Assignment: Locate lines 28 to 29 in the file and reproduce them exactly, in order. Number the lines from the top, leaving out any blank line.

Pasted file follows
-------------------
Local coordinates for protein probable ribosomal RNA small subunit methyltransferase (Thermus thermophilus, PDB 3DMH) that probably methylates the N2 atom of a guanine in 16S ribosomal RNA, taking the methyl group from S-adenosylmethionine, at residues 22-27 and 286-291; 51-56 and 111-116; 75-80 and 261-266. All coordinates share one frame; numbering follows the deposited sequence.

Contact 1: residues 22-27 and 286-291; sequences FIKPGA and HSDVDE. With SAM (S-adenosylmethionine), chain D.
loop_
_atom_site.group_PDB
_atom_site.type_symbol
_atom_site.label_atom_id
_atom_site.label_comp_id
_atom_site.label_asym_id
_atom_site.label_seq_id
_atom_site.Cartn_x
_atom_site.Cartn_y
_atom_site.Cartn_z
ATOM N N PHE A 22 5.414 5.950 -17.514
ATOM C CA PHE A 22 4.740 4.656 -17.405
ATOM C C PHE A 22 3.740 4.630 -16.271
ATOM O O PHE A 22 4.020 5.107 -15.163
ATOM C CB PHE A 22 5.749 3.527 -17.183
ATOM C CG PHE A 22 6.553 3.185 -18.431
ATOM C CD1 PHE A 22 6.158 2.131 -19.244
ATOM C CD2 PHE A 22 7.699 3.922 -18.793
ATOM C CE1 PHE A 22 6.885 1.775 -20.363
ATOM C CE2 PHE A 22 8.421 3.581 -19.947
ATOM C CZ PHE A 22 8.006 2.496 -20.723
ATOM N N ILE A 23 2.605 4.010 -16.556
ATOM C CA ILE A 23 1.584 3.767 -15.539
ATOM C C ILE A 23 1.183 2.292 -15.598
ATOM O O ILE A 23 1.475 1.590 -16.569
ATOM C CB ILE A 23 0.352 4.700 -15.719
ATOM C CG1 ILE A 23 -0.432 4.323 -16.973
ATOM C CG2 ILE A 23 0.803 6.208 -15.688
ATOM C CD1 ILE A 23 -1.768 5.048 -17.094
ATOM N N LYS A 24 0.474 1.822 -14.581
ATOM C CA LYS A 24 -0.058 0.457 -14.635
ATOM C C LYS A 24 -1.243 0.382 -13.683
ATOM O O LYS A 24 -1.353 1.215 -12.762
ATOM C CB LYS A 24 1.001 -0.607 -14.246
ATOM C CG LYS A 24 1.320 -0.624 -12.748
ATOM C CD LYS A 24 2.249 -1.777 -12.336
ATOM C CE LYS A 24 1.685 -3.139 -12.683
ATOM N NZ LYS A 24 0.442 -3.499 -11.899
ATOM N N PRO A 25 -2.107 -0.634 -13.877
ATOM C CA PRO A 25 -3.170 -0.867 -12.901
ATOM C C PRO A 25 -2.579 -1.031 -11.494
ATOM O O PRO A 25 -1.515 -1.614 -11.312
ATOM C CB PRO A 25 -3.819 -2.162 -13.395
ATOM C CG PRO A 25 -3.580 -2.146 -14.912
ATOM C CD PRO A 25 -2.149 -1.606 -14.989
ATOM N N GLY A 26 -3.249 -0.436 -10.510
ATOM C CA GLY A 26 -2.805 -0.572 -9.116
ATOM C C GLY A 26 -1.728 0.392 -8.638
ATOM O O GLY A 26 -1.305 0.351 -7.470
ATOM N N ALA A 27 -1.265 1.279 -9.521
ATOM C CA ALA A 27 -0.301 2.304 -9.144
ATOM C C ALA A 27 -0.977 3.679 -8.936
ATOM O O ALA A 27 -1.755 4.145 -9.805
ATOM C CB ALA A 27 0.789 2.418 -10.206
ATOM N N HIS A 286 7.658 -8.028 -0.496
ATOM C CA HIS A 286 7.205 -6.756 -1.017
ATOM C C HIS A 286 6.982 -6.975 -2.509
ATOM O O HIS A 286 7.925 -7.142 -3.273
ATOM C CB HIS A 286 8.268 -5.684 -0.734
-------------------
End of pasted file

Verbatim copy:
ATOM C CB ILE A 23 0.352 4.700 -15.719
ATOM C CG1 ILE A 23 -0.432 4.323 -16.973